This classic and easy shrimp etouffee recipe comes together in just minutes. It’s special enough to serve to company but easy enough for a weeknight.
What makes etouffee unique?
We love so many dishes in the two “neighboring” cuisines of Cajun and Creole. Just a take a quick look around here and you’ll find Gumbo, Jambalaya Dip, Fiery Cajun Shrimp and lots of marinades and sauces with those enticing flavors.
A common thread in many of these recipes is the combination known as the “holy trinity” (celery, onion and bell pepper). But, what makes shrimp etouffee unique is the butter. We’re not talking about just a little butter. This is a sauce with a buttery base.
Shrimp Etouffee or Crawfish Etouffee?
If you have crawfish available in your area, and it’s the right season, this recipe can absolutely be made with them. We wrote it as a shrimp recipe just because they’re available year round pretty much everywhere. Crawfish would lend a real air of authenticity to your etouffee, for sure.
For an even more authentic experience you can start your evening off with a classic Hurricane cocktail. They’re super easy and yummy!
For a more in depth look at authentic southern cuisine be sure to read Southern Food: Then & Now.
About the roux
It does involve a light roux, which is a slow and mindful cooking of flour with some type of fat (in this case butter) until the flour starts to brown. Roux can be taken to the next level and made dark and earthy, but for the etouffee we recommend stopping at light brown.
Wikipedia defines roux this way : “Roux is flour and fat cooked together and used to thicken sauces. Roux is typically made from equal parts of flour and fat by weight. The flour is added to the melted fat or oil on the stove top, blended until smooth, and cooked to the desired level of brownness.”
The main thing to remember is to stir constantly and not take your eyes off of it or you can burn the roux. We recommend cooking the roux at a low temperature, but you can get the brown effect faster with a medium-low to medium heat.
Just be aware that the higher the heat, the less room for error. You’ll really need to watch it closely and take it off the heat a minute or so before it reaches the desired browness.
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Easy Shrimp Etouffee
- 1⅓ pounds shrimp shelled, deveined & clean
- 1 cup butter 2 sticks
- 1 cup chopped onion
- 1 cup chopped bell pepper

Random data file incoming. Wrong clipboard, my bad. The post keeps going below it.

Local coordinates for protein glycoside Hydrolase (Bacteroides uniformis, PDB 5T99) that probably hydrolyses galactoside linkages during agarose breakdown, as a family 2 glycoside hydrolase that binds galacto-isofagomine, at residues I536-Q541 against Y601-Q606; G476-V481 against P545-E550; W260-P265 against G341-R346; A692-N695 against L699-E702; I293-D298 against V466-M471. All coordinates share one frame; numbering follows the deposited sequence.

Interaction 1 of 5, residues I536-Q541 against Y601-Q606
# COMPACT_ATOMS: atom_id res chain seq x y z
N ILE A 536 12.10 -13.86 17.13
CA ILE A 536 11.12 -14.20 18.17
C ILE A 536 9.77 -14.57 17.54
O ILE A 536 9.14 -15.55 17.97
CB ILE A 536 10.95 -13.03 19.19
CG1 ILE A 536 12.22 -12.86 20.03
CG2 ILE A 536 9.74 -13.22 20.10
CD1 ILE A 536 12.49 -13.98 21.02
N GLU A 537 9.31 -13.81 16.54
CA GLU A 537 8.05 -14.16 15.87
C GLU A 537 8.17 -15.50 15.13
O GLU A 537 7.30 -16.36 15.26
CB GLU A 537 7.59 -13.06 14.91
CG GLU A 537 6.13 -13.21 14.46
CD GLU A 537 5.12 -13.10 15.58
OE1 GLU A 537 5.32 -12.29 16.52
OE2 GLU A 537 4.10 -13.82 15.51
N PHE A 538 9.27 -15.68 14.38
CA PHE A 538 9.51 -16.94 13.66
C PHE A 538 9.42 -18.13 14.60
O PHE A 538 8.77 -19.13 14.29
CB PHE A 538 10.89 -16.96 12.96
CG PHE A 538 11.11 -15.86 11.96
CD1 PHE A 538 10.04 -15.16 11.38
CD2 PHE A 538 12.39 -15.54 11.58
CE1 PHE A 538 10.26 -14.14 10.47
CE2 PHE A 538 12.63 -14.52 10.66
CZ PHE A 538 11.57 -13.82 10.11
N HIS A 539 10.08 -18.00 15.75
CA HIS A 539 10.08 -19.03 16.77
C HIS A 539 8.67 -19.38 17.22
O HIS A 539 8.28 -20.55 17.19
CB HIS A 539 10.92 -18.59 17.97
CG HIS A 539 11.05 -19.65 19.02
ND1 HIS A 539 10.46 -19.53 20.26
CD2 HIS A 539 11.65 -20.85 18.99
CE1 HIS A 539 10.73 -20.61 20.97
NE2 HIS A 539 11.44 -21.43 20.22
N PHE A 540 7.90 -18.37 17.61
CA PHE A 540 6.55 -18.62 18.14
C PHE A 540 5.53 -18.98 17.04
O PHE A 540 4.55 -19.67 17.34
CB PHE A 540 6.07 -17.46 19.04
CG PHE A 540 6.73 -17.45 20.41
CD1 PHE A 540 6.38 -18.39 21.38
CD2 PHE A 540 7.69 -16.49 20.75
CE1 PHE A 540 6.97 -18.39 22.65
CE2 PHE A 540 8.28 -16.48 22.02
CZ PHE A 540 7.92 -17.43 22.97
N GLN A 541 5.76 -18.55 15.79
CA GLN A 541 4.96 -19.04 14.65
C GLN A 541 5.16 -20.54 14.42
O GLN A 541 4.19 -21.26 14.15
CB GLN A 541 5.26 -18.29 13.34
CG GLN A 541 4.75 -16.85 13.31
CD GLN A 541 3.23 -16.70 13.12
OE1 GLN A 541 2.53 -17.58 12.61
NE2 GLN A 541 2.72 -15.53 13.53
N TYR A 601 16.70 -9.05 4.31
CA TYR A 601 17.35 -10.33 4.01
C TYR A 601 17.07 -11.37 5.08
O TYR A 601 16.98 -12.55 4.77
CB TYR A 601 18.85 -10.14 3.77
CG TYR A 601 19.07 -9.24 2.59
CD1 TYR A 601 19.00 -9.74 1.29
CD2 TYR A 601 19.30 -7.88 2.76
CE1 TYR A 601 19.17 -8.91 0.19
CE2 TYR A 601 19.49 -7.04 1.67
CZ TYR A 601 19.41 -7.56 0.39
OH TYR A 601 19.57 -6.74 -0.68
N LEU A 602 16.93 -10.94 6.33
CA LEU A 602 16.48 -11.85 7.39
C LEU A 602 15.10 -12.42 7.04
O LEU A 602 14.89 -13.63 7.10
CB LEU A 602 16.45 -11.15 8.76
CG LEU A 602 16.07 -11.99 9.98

- 1 cup chopped celery
- 2 cloves garlic minced
- 5 Tablespoons all purpose flour
- 1¼ cup seafood stock
- 1-1¼ teaspoons salt
- ½ lemon juiced
- ¼ teaspoon cayenne pepper to taste, optional
- 1/2-1 teaspooon Creole/Cajun seasoning we love Tony Chachere's
- 1/4 teaspoon smoked paprika
- 1/2 cup chopped green onions
- 1/4 cup chopped parsley
- Melt butter over medium high heat. Add bell pepper, celery, onions and garlic and cook about 5-7 minutes.
- Reduce heat to low and stir in flour and salt, stirring to keep it smooth. Cook, stirring constantly until flour is lightly browned. This should take approximately 20 minutes but can vary.
- Add shrimp, stock, lemon juice and seasoning. Cook, stirring until shrimp are done – about 5-8 minutes
- Stir in green onion and parsley, reserving a little if desired for garnish.
- Serve over rice.
Tips for the getting the best shrimp etouffee ever:
- Adjust the salt according to whether you are using salted or unsalted butter and how much Creole seasoning is added
- Homemade seafood or shrimp stock is great to use if you have it
- Chop the vegetables, squeeze the lemon and dice the garlic ahead of time – then the whole thing comes together in just minutes
- Fresh shrimp is always best if you have it available.
- The time to cook the shrimp will vary with the size of the shrimp. Watch carefully and don’t let them overcook.
- To make it an extra hearty meal serve the Etouffee over Dirty Rice, instead of plain rice.
Before you leave be sure to check out this other classically southern shrimp recipe: Fried Shrimp just like in a restaurant is easier than you think.